Mia Roberts breezes into the little inner west café in an all-white ensemble like a walking breath of fresh air. She spots me, introduces herself, and orders a chai latte. At 20 years old, she's an impressive mix of determined, convivial, confident and decisive.
Her brand Salty the Label launched this year, and she speaks of it excitedly and passionately, with the eagerness of a first-time mother showing off her newborn.
But how did a 20 year old manage to start her own label? That's what drew me to Roberts and to Salty, and that's my first question for her.
“Well, I've always liked fashion,” Roberts admitted. “I did textiles in high school and found it fun but it didn't really seem like a viable career.”
After two unsuccessful attempts to push herself into more reliable options - a year of real estate, followed by a semester of marketing - Roberts decided to give design a shot at Billy Blue College in Ultimo. Instantly, she knew she'd found her calling.
Making the leap to establish her own label, Roberts said it came down to creating her own future. “I was like, why am I working to build someone else's dream?”
With her focus switched back to her original passion, Roberts found everything else almost fell into place in creating her brand.
“My mum's a flight attendant, so I'm able to travel to Bali a lot, and when I do I usually get my own sandals made,” she explained as she pours her chai latte. “I always got comments on them, so I thought, why not make this into something?”
Inspired by her own sense of fashion - “a linen, flowy; casual yet dressy vibe” - and her beach lifestyle, Roberts decided to design a line of sandals. In particular, she was spurred by the lack of sandals that are simultaneously stylish, affordable and good quality. “You can only ever find them for like, $180, and they're not even full leather!”
That said, Roberts is not one to cut corners to reduce costs. Her shoes are made by a Balinese local named Wayan, with whom Roberts has developed a friendly relationship with and whose workmanship she trusts.
“I know that I could probably go elsewhere and get my designs made for cheaper, but I know and trust Wayan. I’ve visited her factory and it’s family run and it’s safe,” she assures me. In terms of pay, she consulted with Wayan to ensure a fair amount that could support Wayan and her family.
“I could be greedier,” she added. “But I don't want to be like that, I want to be fair. If you help someone else, someone else will help you.”
Once she had ensured a successful business partnership with Wayan, Roberts had eight samples made of her own design. From these, the selection was narrowed down to 5 favourite styles, for which three pairs were made in every size - in total 55 pairs that Roberts lugged back to Sydney.
Enthusiastic and rearing to get going, she enlisted the help of a few more family members. “My boyfriend is really tech-savvy, so he made me a website. I've got a twin sister so she models the sandals for me,” Roberts explained, laughing at the memory. “I was literally in my kitchen on the floor at night with these big building spotlights that my dad had in the shed, and I was just taking photos on my phone.”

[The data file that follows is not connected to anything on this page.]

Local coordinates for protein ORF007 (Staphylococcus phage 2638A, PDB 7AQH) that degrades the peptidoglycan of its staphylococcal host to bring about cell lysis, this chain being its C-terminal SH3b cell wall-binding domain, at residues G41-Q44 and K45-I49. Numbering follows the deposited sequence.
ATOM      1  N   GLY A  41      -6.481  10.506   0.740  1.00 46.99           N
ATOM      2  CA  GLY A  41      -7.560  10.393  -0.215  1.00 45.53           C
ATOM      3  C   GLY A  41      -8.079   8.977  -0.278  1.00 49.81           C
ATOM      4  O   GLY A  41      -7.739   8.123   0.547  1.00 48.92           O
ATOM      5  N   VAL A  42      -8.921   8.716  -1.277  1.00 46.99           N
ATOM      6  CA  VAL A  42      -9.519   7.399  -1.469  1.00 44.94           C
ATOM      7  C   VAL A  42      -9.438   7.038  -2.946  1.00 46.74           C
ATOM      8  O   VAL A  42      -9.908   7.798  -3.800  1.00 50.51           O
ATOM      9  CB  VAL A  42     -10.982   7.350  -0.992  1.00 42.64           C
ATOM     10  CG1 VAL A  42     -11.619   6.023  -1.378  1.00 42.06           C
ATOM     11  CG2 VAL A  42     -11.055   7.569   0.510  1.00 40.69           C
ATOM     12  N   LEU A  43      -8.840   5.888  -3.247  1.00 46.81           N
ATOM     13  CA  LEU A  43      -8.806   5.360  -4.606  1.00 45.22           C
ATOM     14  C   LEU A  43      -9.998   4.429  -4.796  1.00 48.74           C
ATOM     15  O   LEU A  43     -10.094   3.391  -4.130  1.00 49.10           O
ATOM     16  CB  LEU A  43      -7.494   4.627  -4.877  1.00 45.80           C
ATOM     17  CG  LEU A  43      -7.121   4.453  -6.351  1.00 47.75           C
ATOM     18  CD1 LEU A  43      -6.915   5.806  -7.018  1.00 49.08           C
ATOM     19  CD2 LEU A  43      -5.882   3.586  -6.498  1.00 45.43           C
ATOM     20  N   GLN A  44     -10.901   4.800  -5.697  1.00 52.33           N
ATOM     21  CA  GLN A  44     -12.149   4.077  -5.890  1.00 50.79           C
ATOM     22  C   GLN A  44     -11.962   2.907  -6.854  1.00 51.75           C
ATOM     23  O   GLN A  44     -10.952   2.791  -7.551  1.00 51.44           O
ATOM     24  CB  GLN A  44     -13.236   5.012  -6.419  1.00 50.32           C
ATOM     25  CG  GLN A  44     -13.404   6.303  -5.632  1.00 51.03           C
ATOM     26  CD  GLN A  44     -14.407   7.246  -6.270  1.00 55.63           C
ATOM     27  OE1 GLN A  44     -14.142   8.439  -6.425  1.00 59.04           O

Roberts’ initial promotion posts on Instagram had a good reception, but she quickly faced a reality check when the much-anticipated launch date arrived.
“I was expecting everyone would love it straight away and so it was a bit of a reality check, like - this is gonna take a bit of time. It's not going to be overnight,” she chuckled to herself. “You're not gonna be that big yet Mia, calm down.”
Robert admits that initial setback knocked her confidence back for some time, alongside the recognition of all the hard work involved in running your own brand. She says she put Salty on the backburner temporarily, what with all of her other commitments to stay on top of. “I was trying to push my sandals on insta, keep up with uni, and also working to support myself. It's a lot.” Luckily though, a supportive and encouraging network of family and friends helped her regain her mojo. Having a stall at a recent Avalon Market Day also boosted her spirits and inspired her to keep grinding to make her dream a reality.
“It's been -” she sighs. “It's hard. It's a lot of work, but I love it, it's my passion. It's hard work now, but it'll pay off eventually”.
The hardest part, Roberts tells me, is sacrificing her own savings. “I have to continually work towards trying to earn back what I've spent - it was what I was putting towards my own future, which is scary,” she shrugged. “I've kind of gotten to the point of knowing that if I don't make all of it back, its ok. If I'm doing something I love, one day it'll work out.”
Working towards establishing her own brand may be exhausting, but it's clear that it's Roberts’ true calling. “Other people my age are spending their time and money going out, but my hobby is building myself, growing myself, starting my own thing.
So, I asked her, what advice would you give another young person trying to start their own brand? She thought for moment as she drains her mug. “Just go for it. It's not going to be easy, but do it. Start something now, and learn as you go. Nothing is stopping you but yourself.” Roberts speaks earnestly and resolutely, with that same confidence I noticed upon her arrival.
“No-one else is going to give you a chance, you've gotta do it yourself. No what if’s - if you don't have the money, just grind for a year, and build it up.” She smiled proudly. “Everything I have is my own, and I'm building towards my own future.”